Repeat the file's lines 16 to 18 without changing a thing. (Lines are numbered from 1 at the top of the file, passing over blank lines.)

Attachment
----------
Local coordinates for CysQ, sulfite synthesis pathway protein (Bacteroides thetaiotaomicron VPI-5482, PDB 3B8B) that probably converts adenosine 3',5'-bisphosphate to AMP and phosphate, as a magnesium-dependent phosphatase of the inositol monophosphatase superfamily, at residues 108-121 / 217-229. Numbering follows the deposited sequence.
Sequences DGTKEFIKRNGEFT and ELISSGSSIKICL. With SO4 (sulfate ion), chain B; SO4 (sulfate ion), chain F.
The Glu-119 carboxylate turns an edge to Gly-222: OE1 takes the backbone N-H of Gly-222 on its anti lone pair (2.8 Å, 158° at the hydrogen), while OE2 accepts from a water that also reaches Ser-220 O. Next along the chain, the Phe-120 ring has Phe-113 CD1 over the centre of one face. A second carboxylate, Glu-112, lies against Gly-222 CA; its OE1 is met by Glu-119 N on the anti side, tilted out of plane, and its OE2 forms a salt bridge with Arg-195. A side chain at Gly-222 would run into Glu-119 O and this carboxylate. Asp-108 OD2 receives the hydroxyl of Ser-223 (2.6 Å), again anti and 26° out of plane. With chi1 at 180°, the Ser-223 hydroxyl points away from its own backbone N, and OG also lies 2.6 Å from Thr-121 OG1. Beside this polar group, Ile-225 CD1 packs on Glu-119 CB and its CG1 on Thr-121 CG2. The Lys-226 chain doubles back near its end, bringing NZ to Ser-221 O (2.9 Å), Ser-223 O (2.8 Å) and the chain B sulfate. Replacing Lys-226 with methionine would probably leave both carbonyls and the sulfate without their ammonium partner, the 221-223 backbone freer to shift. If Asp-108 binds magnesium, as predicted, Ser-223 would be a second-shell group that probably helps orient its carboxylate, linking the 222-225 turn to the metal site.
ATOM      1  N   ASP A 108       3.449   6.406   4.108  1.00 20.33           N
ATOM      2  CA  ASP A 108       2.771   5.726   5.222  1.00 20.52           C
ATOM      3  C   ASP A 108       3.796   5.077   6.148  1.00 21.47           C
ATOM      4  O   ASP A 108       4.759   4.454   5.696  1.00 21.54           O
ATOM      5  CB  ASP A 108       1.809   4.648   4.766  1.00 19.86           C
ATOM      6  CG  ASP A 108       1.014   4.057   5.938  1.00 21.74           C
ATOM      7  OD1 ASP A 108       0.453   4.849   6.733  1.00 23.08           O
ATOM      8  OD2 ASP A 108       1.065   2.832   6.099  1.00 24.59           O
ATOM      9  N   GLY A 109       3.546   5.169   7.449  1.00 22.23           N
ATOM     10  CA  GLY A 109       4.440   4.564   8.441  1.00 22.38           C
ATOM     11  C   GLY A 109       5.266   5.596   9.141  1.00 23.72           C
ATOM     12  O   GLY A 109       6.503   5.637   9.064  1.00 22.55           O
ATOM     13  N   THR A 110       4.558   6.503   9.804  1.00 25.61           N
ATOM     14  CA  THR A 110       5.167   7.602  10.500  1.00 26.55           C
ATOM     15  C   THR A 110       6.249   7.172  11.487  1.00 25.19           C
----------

ATOM     13  N   THR A 110       4.558   6.503   9.804  1.00 25.61           N
ATOM     14  CA  THR A 110       5.167   7.602  10.500  1.00 26.55           C
ATOM     15  C   THR A 110       6.249   7.172  11.487  1.00 25.19           C